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Percept Mot Skills. 2007 Oct;105(2):514-22.

Hands-free versus hand-held cell phone conversation on a braking response by young drivers.

Author information

1
Kinesiology Department, Studio West, SUNY College at Cortland, P.O. Box 2000, Cortland, NY 13045-0900, USA. hendrick@cortland.edu

Abstract

As some states allow motorists to use hands-free cell phones only while driving, this study was done to examine some braking responses to see if conversing on these two types of cell phones affects quick responding. College-age drivers (n=25) completed reaction time trials in go/no-go situations under three conditions: control (no cell phone or conversation), and conversing on hands-free and hand-held cell phones. Their task involved moving the right foot from one pedal to another as quickly as possible in response to a visual signal in a lab setting. Significantly slower reaction times, movement times, and total response times were found for both cell phone conditions than for the control but no differences between hands-free and hand-held phone conditions. These findings provide additional support that talking on cell phones, regardless if it is hands-free or hand-held, reduces speed of information processing.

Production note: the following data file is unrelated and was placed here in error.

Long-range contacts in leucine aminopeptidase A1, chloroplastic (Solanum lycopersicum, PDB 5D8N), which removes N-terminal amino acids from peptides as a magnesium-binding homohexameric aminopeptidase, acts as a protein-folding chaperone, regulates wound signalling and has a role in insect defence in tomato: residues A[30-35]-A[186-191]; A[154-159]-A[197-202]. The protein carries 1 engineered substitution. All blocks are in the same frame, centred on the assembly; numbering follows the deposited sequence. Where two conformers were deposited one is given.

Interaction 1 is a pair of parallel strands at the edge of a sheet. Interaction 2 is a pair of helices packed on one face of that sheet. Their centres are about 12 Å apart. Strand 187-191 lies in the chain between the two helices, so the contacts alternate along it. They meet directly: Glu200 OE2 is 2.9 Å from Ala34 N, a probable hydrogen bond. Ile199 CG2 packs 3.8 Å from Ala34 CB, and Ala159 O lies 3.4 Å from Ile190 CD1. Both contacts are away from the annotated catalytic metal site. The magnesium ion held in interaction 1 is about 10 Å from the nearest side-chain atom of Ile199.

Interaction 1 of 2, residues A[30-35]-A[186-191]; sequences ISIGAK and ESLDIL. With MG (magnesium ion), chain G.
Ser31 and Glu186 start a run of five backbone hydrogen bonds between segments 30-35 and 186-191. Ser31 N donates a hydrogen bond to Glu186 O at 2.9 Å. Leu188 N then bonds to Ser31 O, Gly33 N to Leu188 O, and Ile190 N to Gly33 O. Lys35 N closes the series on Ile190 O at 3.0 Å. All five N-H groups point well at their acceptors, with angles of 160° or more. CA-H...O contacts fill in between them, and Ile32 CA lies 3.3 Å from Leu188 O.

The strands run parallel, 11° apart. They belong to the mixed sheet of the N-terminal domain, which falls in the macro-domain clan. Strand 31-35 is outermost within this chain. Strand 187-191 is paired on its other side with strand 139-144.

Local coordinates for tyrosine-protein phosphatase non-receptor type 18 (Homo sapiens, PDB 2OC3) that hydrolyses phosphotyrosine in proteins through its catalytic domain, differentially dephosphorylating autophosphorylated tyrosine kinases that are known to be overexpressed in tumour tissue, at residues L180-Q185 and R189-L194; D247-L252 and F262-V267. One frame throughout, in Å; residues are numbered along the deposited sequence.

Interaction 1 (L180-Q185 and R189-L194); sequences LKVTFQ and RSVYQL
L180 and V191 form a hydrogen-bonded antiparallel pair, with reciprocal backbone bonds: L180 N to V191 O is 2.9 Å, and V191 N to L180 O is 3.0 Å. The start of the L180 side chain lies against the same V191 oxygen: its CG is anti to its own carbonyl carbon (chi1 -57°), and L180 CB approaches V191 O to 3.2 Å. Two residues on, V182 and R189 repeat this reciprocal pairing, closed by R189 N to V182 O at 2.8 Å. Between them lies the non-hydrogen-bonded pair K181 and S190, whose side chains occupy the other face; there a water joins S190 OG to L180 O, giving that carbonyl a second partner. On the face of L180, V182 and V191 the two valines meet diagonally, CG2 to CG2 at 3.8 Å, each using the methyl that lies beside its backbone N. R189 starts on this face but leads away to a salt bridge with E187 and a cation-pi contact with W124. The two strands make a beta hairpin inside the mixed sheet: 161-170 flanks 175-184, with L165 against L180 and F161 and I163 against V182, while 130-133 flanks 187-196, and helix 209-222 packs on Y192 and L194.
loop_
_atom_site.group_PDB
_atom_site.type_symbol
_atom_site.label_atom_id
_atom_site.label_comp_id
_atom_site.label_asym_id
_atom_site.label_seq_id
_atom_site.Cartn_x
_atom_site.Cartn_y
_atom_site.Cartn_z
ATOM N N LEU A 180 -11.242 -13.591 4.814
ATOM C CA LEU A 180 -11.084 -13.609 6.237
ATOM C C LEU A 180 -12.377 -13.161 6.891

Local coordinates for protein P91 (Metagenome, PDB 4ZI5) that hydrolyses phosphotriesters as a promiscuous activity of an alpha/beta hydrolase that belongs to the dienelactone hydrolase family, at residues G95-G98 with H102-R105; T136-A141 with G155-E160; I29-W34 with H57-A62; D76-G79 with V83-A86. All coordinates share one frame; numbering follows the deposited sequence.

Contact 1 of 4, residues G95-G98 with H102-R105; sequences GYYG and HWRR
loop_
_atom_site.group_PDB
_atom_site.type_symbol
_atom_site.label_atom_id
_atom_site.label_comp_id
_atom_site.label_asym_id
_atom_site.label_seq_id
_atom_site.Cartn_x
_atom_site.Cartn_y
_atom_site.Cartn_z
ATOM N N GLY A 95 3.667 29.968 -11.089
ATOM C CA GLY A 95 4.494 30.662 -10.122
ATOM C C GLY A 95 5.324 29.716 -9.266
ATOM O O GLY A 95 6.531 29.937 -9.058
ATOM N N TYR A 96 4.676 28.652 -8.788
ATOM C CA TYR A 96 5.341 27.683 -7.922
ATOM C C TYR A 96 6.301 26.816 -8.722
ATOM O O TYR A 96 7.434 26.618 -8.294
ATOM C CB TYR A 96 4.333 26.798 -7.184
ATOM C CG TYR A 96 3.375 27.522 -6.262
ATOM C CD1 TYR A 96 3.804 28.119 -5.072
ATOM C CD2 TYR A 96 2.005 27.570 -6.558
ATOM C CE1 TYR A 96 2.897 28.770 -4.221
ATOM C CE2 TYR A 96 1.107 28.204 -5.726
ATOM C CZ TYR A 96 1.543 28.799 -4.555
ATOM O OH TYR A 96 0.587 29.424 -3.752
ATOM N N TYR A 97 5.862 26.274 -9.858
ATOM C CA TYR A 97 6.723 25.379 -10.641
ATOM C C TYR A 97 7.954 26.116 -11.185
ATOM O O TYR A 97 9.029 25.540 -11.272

PMID:
18065072
DOI:
10.2466/pms.105.2.514-522
[Indexed for MEDLINE]

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